FED.R.CIV.P. 8(a)(2) requires only "a short and plain statement of the claim showing that the pleader is entitled to relief." In Bell Atlantic Corporation v. Twombly, 550 U.S. 544, 555 (2007) (overruling Conley v. Gibson, 355 U.S. 41 (1967), and setting a new standard for failure to state a claim upon which relief may be granted), the Court stated, "a plaintiff's obligation to provide the grounds' of his entitle[ment] to relief' requires more than labels and conclusions, and a formulaic recitation of the elements of a cause of action will not do.... Factual allegations must be enough to raise a right to relief above the speculative level, " citing 5 C. Wright & A. Miller, Federal Practice and Procedure § 1216, pp. 235-236 (3d ed. 2004). A complaint must contain enough facts to state a claim to relief that is plausible on its face. Twombly, 550 U.S. at 570. See also Robbins v. Oklahoma, 519 F.3d 1242 (10th Cir. 2008).

Defendant asks the Court to dismiss on several grounds, including statute of limitations, official capacity immunity, and failure to state a claim. Having reviewed the parties' submissions, the Court finds Plaintiff's Complaint should be dismissed, as barred by the statute of limitations.

While § 1983 itself does not contain a limitations provision, the United States Supreme Court has instructed courts to apply the most analogous state statute of limitations to claims made under these provisions. Wilson v. Garcia, 471 U.S. 261, 266-68 (1985). See also Bell v. Fowler, 99 F.3d 262, 266 (8th Cir. 1996). Actions filed pursuant to this statute are construed as personal injury claims and are governed by the personal injury statute in the state where the injury occurred. Morton v. City of Little Rock, 934 F.2d 180, 182 (8th Cir. 1991). In Arkansas, the personal injury statute of limitations period is three years. ARK. CODE ANN. § 16-56-105(3).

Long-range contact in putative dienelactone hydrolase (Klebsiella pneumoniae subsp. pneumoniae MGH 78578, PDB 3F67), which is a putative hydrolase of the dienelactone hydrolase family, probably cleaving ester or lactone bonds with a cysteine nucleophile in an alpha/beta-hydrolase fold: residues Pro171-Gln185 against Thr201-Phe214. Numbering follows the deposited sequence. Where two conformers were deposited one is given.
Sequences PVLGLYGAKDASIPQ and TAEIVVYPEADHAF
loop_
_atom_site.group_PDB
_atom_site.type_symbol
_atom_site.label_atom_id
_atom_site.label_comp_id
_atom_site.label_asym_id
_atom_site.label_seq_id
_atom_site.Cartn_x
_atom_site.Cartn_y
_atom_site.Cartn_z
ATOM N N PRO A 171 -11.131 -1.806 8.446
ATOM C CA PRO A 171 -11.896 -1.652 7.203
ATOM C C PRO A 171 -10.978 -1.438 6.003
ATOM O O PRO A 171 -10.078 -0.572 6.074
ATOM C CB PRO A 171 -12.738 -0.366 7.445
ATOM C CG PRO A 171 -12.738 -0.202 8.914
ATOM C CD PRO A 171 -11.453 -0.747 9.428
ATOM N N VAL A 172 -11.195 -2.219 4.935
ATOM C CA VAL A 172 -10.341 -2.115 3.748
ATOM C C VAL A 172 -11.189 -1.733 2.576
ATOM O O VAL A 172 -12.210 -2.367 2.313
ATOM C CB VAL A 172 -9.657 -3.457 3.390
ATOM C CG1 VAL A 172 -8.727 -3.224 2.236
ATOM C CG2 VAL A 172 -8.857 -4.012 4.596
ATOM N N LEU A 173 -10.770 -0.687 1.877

In this particular case, Plaintiff does not dispute that the incident at issue in his Complaint occurred on March 29, 2011, or that he did not file his Complaint until November 13, 2014, more than three years after the incident (Doc. No. 18). However, he appears to claim that the statute does not apply because he continues to suffer effects from the injuries he received on that date. ( Id., p. 2) Yet, the fact that he alleges present effects of the 2011 incident does not negate the fact that his claim is based on Defendant's acts on that specific date of March 29, 2011; therefore, the Court finds that the statute of limitations began to run on that date and the present Complaint was not timely filed within three years.

III. Conclusion

IT IS, THEREFORE, RECOMMENDED that:

1. Plaintiff's Complaint be DISMISSED with prejudice, as frivolous.[2]

2. Dismissal of this action constitute a "strike" within the meaning of the Prison Litigation Reform Act (PLRA), 28 U.S.C. § 1915(g).[3]

3. The Court certify that an in forma pauperis appeal from an Order and Judgment dismissing this action would not be taken in good faith, pursuant to 28 U.S.C. § 1915(a)(3).

IT IS SO RECOMMENDED.